In the 90’s of the previous century, Graphileon’s founder Tom Zeppenfeldt was involved in monitoring and evaluation of development projects in Africa and Latin America. An environment in which information requirements changed constantly, to keep up with changing political focus in donor countries : from a focus on environment, to small enterprise development, to gender, to governance .. and back.
The first efforts to create tools to manage data in a flexible way were based on the concept of “referential databases”. An add-on to a relational database that allowed users to create references from one database record to another. Graphy avant-la-lettre , but limited by the nature of the storage.
When Neo4j appeared on our radar, we immediately saw that graph databases would have been a far better foundation for what we wanted to achieve : a flexible but robust data management system, userfriendly enough to be operated by non-developers.
The first version of our toolset (named Prologram, derived from the Project Logic we wanted to store for the development projects in Africa and Latin America) already allowed users to manage data (nodes and relationships) without writing any code.
By 2015 we had an even better insight, when we started thinking of applications as sets of functions and actions that trigger each other. A query function that executes successfully triggers a table function, a click on a row in the table triggers another query that returns data for a chart.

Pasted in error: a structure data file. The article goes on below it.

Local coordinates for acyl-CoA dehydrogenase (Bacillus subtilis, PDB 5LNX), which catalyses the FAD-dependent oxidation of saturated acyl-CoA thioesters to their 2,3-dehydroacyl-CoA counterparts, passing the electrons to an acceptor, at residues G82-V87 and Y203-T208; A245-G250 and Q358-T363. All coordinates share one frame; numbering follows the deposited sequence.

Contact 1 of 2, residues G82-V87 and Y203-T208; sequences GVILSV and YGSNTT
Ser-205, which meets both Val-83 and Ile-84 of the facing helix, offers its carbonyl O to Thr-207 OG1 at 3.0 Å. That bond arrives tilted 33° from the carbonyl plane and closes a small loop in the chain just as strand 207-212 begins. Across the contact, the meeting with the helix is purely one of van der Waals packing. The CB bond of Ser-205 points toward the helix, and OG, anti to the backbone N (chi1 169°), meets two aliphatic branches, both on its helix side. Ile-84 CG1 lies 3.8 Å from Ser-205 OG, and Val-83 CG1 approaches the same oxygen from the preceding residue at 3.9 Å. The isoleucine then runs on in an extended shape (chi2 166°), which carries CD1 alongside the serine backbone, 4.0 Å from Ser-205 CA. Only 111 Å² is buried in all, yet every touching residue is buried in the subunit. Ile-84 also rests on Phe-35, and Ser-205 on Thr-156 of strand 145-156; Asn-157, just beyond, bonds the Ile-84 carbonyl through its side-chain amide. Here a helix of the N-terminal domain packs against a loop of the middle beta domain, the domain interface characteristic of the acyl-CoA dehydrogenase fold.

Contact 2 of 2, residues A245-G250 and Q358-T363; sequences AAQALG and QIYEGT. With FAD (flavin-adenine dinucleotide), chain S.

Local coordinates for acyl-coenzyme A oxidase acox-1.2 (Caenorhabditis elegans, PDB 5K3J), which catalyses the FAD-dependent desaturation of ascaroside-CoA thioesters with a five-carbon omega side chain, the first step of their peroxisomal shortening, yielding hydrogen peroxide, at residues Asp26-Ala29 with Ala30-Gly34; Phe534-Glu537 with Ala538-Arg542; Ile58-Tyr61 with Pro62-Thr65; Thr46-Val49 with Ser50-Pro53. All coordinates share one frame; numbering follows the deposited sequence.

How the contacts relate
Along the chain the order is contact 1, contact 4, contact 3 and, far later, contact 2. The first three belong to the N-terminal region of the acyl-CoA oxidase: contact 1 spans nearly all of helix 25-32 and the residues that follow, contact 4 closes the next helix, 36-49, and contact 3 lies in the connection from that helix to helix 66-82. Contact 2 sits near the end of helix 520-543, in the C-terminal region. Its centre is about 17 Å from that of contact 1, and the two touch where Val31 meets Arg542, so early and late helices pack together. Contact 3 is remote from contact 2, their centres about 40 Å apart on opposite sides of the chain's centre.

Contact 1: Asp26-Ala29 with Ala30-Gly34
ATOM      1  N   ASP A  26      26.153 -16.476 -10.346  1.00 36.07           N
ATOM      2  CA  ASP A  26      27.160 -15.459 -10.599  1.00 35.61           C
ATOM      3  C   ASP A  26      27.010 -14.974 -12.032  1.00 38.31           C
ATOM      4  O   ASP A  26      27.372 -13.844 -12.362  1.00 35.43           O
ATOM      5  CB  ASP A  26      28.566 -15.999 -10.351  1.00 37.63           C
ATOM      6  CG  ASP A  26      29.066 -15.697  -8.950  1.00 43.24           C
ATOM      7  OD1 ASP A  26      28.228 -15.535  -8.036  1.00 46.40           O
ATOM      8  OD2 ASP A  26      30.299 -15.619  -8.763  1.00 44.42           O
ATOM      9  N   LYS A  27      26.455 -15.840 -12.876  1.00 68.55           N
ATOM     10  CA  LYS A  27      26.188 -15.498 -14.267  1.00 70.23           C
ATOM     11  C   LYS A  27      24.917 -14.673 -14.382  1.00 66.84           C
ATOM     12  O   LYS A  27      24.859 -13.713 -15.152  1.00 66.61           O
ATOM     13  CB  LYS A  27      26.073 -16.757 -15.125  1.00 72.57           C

So, applications can be modeled as graphs too!
InterActor was born. The user-friendly, visual way of managing data is now not just applied to business data, but also to nodes and relationships that represent the functions and triggers of applications.
In 2018, we noticed that people were talking in terms of “using Graphileon”, instead of “using InterActor” .. so we decided to phase-out “InterActor”. By then, we also saw the openCypher project getting more traction. For us an important reason to increase our efforts to support openCypher.
As data become more and more connected or linked, information will be increasingly often be derived from the links between data instead of the data itself. As new use cases emerge, data-models need to be very flexible.
The process of storing data using flexible models and extracting information out of linked data is enhanced by using graph databases, in combination with query languages like (open)Cypher.
Graph technology will become mainstream and be part of the standard tool-set of the majority of organisations, in addition to legacy tools like relational databases and spreadsheets.
Consultants will play an important role for midsize and large companies, to provide guidance and support in the field of discovery of use-cases and implementation of solutions based on graph technology.
Valorisation of data stored in graph databases (by creating useful extractions, combinations, visualisations and applications) will be part of daily routines, not just of developers, but also of non-developers like managers, consultants and data-analysts.
Our mission is to become a well respected provider of user-friendly tools to manage data in graph databases. We are respected for:
- Our innovative ideas and the ability to turn those into usable products
- Our enthusiasm for empowering others
- The good price/value ratio of our products and services
- Our active promotion of a diverse workforce